I never considered myself to have much of a green thumb, but last year I started a little herb garden in my NYC windowsill and it turned my thinking around. I was able to keep a basil and parsley plant living for a full year, and it was surprisingly easier than I expected. To top it off, the literal “fruits of my labor” were completely worth it. Having fresh herbs for everyday cooking is a game changer.
This season it’s not too late to grow your own window herb garden. Regardless of whether you live in NYC and have limited space/light - it’s possible!
To get you started there are a few posts coming your way:
1. How to select your herbs and get them potted (read on)
2. How to take care of the herbs and “harvest” them so you can source enough to use for cooking on the regular
3. How to make some good recipes with your new herbs
You can certainly start from complete scratch and work with seeds and dirt to see what pops up, but I prefer the instant gratification of starting with herbs that have already sprouted. It’s easy enough to pick out some herbs and keep them in the pots in which they came (I did that last year). But this spring I tried to take it an extra step by re-planting a few selected herbs in a larger planter.
I started at the Union Square Green Market to pick out some of my go-to herbs: Parsley, Basil, Cilantro, Thyme.
[see here that most small herbs costs around $3-$5 for small pack]
When making your selection just keep in mind:
- Pick herbs that you will use often. Generally, if you’re sticking to small containers, herbs that don’t grow too tall or wide are good choices - like chives, basil, lavender, parsley, mint, rosemary and thyme. Read more about the 5 Best herbs for a cook’s “container garden.”
- A small pack might not get you too far. Think about how much Parsley comes in a bunch when you buy it in store. If this little pack will only give you 6 parsley leaves, it’s not worth it.
- If it’s already in a small pot, not just a flimsy black container used for mass storage, it’s good to go without having to do much work. The small black containers won’t hold up and will leak like crazy when you try to water them for the first time.
- When making the final purchase, HAGGLE. My total came to $25. I only had a $20 bill but all I had to do was ask (with a smile) if that would cover it. It sure did.
What you need to start growing:
1. Herbs - your choosing - read above
2. A plant container/pot - the size will vary based on how many plants you have, but it’s best to get a pot that’s twice as deep and wide as the herb you purchase so the roots can continue to grow. Make sure the container has some type of holes in the bottom so the water can drain. I bought a vintage looking trough and had to drill my own holes (as seen below). It looked pretty before, but without holes, the water will sit in the bottom of the pot and start to grow mold that eventually kills off your plants.
3. A plate or shallow tray for under the pot - this will help catch all the draining water so you’re not making a mess!
4. Soil - go for your standard potting soil. Shop owners are helpful resources to guide you depending on your herbs, size of the container, etc. I found a nice little shop on 1st Ave and 9th St which sold soil by the cup-full. Each cup was under $1 so I loaded up with what looked like enough. The same store also sold the plant containers.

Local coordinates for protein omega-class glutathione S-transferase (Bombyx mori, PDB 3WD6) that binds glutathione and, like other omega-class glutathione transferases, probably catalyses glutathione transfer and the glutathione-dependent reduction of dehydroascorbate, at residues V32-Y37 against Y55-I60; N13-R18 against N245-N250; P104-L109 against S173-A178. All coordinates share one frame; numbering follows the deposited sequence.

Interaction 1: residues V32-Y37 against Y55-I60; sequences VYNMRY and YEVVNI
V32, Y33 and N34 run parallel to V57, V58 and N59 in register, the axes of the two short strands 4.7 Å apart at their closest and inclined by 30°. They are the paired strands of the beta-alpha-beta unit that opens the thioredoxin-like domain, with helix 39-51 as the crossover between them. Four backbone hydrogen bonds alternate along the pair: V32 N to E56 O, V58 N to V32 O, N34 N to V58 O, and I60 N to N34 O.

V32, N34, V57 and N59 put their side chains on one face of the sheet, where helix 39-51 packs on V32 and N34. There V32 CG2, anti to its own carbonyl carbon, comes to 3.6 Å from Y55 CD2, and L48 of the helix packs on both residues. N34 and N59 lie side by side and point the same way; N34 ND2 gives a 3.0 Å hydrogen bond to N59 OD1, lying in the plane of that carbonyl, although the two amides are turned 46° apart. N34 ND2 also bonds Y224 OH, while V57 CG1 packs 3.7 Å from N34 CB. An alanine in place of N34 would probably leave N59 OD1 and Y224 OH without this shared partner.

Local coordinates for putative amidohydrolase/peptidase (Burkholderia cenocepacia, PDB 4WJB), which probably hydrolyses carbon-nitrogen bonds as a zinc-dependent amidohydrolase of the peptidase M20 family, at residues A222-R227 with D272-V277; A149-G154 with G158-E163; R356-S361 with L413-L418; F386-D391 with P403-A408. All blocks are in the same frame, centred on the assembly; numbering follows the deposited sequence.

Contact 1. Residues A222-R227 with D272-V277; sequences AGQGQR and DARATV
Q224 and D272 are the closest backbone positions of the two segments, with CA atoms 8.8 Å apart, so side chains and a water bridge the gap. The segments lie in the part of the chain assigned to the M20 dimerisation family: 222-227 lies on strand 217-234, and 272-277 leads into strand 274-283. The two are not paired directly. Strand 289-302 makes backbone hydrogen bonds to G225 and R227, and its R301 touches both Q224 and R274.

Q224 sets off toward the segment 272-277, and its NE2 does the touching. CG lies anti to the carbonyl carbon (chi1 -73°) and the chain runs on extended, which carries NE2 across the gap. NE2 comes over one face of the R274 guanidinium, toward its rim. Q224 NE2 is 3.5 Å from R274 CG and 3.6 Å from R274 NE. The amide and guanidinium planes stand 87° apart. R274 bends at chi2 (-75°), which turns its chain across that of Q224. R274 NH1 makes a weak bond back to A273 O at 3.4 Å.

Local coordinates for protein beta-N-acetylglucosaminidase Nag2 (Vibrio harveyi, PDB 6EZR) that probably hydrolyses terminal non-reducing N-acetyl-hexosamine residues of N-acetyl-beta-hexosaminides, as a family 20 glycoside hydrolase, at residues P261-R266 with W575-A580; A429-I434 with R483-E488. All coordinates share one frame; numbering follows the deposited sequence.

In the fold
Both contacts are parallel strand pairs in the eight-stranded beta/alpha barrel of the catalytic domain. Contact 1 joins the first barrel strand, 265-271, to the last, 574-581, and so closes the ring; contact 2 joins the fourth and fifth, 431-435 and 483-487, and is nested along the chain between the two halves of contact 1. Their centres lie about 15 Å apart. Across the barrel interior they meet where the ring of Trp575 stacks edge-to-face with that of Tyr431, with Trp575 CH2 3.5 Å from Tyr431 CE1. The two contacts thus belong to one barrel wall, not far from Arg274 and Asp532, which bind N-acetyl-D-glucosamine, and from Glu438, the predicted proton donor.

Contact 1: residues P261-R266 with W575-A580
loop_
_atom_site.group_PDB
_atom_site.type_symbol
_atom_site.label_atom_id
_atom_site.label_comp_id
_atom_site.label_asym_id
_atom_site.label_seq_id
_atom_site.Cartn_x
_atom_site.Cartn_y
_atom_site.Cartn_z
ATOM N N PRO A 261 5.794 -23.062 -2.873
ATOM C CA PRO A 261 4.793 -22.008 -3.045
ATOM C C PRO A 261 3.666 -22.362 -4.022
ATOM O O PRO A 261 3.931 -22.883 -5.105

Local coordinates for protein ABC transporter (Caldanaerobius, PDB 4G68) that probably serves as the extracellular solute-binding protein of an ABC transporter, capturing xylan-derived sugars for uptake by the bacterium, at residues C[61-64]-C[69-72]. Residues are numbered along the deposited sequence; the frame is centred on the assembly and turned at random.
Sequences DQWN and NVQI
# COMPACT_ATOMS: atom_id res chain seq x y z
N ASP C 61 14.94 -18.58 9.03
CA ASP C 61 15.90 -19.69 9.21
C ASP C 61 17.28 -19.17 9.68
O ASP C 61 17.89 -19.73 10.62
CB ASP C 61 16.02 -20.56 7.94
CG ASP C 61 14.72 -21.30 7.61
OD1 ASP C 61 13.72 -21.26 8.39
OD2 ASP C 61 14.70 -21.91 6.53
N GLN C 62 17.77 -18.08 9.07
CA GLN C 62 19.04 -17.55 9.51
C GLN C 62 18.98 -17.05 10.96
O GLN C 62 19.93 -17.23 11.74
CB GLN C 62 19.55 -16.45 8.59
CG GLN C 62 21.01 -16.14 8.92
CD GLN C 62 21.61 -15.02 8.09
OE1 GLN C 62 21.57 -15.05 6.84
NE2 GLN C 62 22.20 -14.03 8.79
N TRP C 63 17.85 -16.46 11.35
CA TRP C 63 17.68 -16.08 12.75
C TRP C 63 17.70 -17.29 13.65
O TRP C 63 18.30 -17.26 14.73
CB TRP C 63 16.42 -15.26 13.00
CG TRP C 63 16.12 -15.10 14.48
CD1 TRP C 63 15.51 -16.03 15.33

How-to get planting:
If your planter doesn’t have some kind of drainage, fashion your own, like so:
1. Fill your container with some base soil.
2. Place the plants, still in their pots, in the larger container so you can see how deep the soil should be. You’ll want your plants to be sitting comfortably at the top of the container so they have enough exposure to light but not too high up that the soil will overflow - particularly when it’s time to water.
3. Once you’re ready, slip the plants out of their original containers. If they don’t slide out right away, you can gently squeeze around the outside of the container to loosen some of the surrounding dirt.
4. The bottom part of the plant (i.e. the dirt) should still maintain the form of the container, but you can VERY gently pull the packed roots apart with your fingers to help stimulate some future growth (out of that confined little shape). It is important not to get too aggressive with this or you’ll just break the roots entirely and kill the growth all together.
5. Replace the newly shelled plant back into the larger container and fill the remaining space with soil.
6. Water! The first time, you’ll need a significant amount of water - although this will vary depending on the size of your plants. The trick is to let the water settle (the container shouldn’t look flooded out) and the soil should feel damp to the touch afterwards (not sopping wet or too dry and crumbly). I typically water in smaller increments. If my plants look thirsty later (a little wilted and maybe even browning lightly in some spots) they perk up pretty quickly after adding more water. But if you overwater in the first shot, it puts the plant at risk for rotting out when the soil is too damp for too long.
For more helpful info, check out this link for some extra tips on container gardening.
But now that you have these babies planted, stay tuned for more posts on how to actually keep them alive and growing!